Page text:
UN Sanctions Hit Hospitals: Iran Running Out of Life-Saving Isotopes
Trade sanctions imposed on Iran over its nuclear program are affecting treatment of people suffering from heart and kidney disease and various cancers. Some 850,000 patients are at risk because the country is running out of radioactive isotopes essential to radiotherapy.
Ruhollah Solook, 78, was dying before a donated kidney and complex radiotherapy saved his life. Recovering in an isolation room in Tehran's oldest hospital, he expressed his joy in a telephone interview. "They saved my life already. I hope they will be able to cure me entirely now."
But Solook's treatment has become a race against time, as has that of 850,000 other Iranians suffering from heart and kidney disease and various cancers. Sometime after March 2010, the country will run out of technetium-99, a radioisotope crucial to the treatment of these diseases. Technetium-99 is currently produced locally in Iran.
"We recommend treatment with these products to hundreds of patients every month in our hospital alone," said Dr. Gholamreza Pourmand, Solook's physician. Technetium-99 is essential to radiotherapy, Pourmand said: "If we cannot help these people, some will die. It's as simple as that."
Rare and Precious
The impending shortage of technetium-99 is caused by the controversy surrounding the Iranian nuclear program. The sanctions imposed by the UN Security Council, aimed at moving Iran to halt its uranium enrichment program, are supposed to leave medical practice unaffected. In reality, however, Iran has become unable to procure a wide range of medical products. Body scanners cannot be imported from the US or the EU, since parts in these machines could also be useful to Iran's nuclear program. An embargo on medical isotopes was introduced in 2007, in defiance of the medical exception clause touted as part of the trade sanctions, Iranian leaders said.
Isotopes are a rare commodity produced at only five sites worldwide. One of these, the High Flux Reactor in the Dutch town of Petten, currently accounts for 30 to 40 percent of worldwide production, but it is scheduled for retirement soon. Apart from the UN sanctions, so many restrictions -- particularly American -- on trade with Iran exist, that in practice nobody is willing to supply Iran with medical isotopes any longer.
Out of dire necessity, Iran now uses its 41-year-old research reactor in Tehran -- originally constructed by the US -- exclusively for isotope production, a job which used to take only a day a week. However, the reactor's fuel, provided by Argentina in 1993, is quickly running out, the scientists said.
'We Will Make Our Own'
Iranian leaders, including President Mahmoud Ahmadinejad, say that Iran might produce new fuel itself, which would prove a sensitive issue. Iran would need to enrich uranium up to 19.75 percent purity, which would not only be a gross violation of UN sanctions -- it would also bring the country one step closer to the militarization of its nuclear program.
"We would prefer to buy the fuel as quickly as possible," said Mohammad Ghannadi, vice-president of the Atomic Energy Organization of Iran (AEOI), sitting in his office in downtown Tehran. At his desk, Ghannadi had a bird's-eye view of the experimental nuclear facility, the only functional reactor in Iran. Two chimneys on the facility belt out white smoke. "We can enrich on our own," he said. "But we will run into technical difficulties. We also won't be ready in time to help our patients."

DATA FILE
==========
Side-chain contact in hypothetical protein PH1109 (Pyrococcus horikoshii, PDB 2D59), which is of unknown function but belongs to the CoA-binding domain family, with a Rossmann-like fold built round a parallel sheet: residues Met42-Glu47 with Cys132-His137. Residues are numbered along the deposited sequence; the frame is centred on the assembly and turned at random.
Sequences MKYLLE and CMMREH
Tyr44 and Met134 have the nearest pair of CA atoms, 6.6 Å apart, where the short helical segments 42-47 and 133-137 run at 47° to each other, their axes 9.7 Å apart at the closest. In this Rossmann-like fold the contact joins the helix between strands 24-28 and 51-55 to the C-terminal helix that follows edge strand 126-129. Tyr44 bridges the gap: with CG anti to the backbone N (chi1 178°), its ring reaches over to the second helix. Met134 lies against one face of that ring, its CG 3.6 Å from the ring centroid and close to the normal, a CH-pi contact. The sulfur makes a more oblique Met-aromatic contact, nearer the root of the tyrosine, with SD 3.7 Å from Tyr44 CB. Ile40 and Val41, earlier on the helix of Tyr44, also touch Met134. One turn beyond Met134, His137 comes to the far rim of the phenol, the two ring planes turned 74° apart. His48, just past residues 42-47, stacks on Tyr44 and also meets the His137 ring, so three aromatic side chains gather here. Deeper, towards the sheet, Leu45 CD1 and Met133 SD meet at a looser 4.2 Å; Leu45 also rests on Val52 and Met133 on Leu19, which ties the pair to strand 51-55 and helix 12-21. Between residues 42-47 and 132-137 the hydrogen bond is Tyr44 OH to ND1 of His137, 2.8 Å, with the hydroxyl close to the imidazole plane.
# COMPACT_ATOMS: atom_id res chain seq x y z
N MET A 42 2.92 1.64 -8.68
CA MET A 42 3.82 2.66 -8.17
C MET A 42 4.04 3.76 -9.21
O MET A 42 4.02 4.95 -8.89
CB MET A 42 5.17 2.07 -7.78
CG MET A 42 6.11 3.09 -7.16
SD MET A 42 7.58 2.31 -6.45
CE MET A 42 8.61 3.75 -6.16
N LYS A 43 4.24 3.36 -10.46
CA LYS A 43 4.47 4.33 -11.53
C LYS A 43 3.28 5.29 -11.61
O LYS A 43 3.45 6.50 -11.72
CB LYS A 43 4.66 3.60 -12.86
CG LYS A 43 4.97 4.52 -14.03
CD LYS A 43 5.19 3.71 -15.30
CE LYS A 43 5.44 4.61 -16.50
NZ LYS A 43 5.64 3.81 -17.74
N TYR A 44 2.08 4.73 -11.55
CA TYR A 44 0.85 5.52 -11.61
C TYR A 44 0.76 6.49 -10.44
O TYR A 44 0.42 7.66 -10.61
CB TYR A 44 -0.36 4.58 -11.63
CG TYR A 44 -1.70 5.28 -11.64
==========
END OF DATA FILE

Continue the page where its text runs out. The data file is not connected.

Iran's dire need for the special fuel has led the UN International Atomic Energy Agency to put forward an unusual proposal, which might, if successful, build trust between Iran and other nations.
According to this proposal, the US would upgrade Iran's old research reactor, and Russia and France would send the Persian nation 116 kilograms (256 pounds) of fuel. The IAEA, which already has the reactor under strict surveillance, would ensure it is not used for the production of nuclear armaments. In return, Iran would have to move most of its low-grade enriched uranium beyond its borders, leaving it with an insufficient stockpile for the production of weapons-grade uranium. Iran, however, has demanded firmer assurances that the promised fuel will actually be delivered. It also finds the time it would take to actually deliver the fuel -- a year, according to the Iranians -- too long.
"Every nuclear scientist understands that research reactors and medical isotopes have nothing to do with nuclear weapons," Ghannadi said. One of his own family members recovered from breast cancer only recently with the help of medical isotopes generated in his reactor. "We're talking about people here," he noted. "If somebody falls ill, you give them medicine. Give us the fuel, and then we will cure the people."
Desperate Phone Calls
It is not the first time Iran has fallen short of medical isotopes. When foreign imports came to an abrupt halt in 2007, the Iranians also tried to make their own. "But we were late," one of Ghannadi's assistants recalled. Patients went untreated for two months. "We got hundreds of phone calls a day. Government officials, hospitals and even patients called us asking for help," he said.
In Tehran's Shariati hospital, one of 120 medical facilities in Iran where nuclear technology is employed, patients are lined up waiting to use a decrepit German body scanner. In 2007, dozens of people would also wait here for treatment that didn't come, recalled Moshen Saghari, a nuclear science professor.
"When the West talks of human rights in Iran, it should not forget about our patients," said the doctor, a graduate of a prestigious American university. "The country that taught me everything I know is now preventing me from using that knowledge in Iran. Quite ironic."
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